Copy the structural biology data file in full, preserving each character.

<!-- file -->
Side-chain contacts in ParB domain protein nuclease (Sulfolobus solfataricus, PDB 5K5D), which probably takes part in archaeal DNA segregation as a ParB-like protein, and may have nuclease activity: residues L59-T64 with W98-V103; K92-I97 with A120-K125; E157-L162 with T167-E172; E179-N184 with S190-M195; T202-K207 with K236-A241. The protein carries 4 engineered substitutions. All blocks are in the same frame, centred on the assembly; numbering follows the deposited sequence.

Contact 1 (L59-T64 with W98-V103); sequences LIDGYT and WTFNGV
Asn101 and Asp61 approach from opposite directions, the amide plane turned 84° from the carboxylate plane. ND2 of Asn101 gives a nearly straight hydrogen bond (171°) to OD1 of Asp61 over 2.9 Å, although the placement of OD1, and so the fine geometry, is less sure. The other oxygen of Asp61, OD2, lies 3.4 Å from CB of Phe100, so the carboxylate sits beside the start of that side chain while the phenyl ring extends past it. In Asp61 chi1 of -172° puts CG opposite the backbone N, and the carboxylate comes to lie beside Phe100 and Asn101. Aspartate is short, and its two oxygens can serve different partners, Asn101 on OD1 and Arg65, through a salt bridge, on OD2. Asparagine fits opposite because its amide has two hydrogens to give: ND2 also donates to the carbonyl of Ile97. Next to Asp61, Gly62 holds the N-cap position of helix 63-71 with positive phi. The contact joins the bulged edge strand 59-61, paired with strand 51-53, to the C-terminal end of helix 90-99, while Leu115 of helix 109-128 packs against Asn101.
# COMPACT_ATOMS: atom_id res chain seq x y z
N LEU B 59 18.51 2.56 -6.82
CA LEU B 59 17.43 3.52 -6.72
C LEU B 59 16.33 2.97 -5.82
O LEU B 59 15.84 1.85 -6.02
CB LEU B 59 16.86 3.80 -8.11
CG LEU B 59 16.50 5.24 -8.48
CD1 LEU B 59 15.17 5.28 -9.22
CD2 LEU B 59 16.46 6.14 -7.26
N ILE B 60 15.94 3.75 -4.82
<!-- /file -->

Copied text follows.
Side-chain contacts in ParB domain protein nuclease (Sulfolobus solfataricus, PDB 5K5D), which probably takes part in archaeal DNA segregation as a ParB-like protein, and may have nuclease activity: residues L59-T64 with W98-V103; K92-I97 with A120-K125; E157-L162 with T167-E172; E179-N184 with S190-M195; T202-K207 with K236-A241. The protein carries 4 engineered substitutions. All blocks are in the same frame, centred on the assembly; numbering follows the deposited sequence.

Contact 1 (L59-T64 with W98-V103); sequences LIDGYT and WTFNGV
Asn101 and Asp61 approach from opposite directions, the amide plane turned 84° from the carboxylate plane. ND2 of Asn101 gives a nearly straight hydrogen bond (171°) to OD1 of Asp61 over 2.9 Å, although the placement of OD1, and so the fine geometry, is less sure. The other oxygen of Asp61, OD2, lies 3.4 Å from CB of Phe100, so the carboxylate sits beside the start of that side chain while the phenyl ring extends past it. In Asp61 chi1 of -172° puts CG opposite the backbone N, and the carboxylate comes to lie beside Phe100 and Asn101. Aspartate is short, and its two oxygens can serve different partners, Asn101 on OD1 and Arg65, through a salt bridge, on OD2. Asparagine fits opposite because its amide has two hydrogens to give: ND2 also donates to the carbonyl of Ile97. Next to Asp61, Gly62 holds the N-cap position of helix 63-71 with positive phi. The contact joins the bulged edge strand 59-61, paired with strand 51-53, to the C-terminal end of helix 90-99, while Leu115 of helix 109-128 packs against Asn101.
# COMPACT_ATOMS: atom_id res chain seq x y z
N LEU B 59 18.51 2.56 -6.82
CA LEU B 59 17.43 3.52 -6.72
C LEU B 59 16.33 2.97 -5.82
O LEU B 59 15.84 1.85 -6.02
CB LEU B 59 16.86 3.80 -8.11
CG LEU B 59 16.50 5.24 -8.48
CD1 LEU B 59 15.17 5.28 -9.22
CD2 LEU B 59 16.46 6.14 -7.26
N ILE B 60 15.94 3.75 -4.82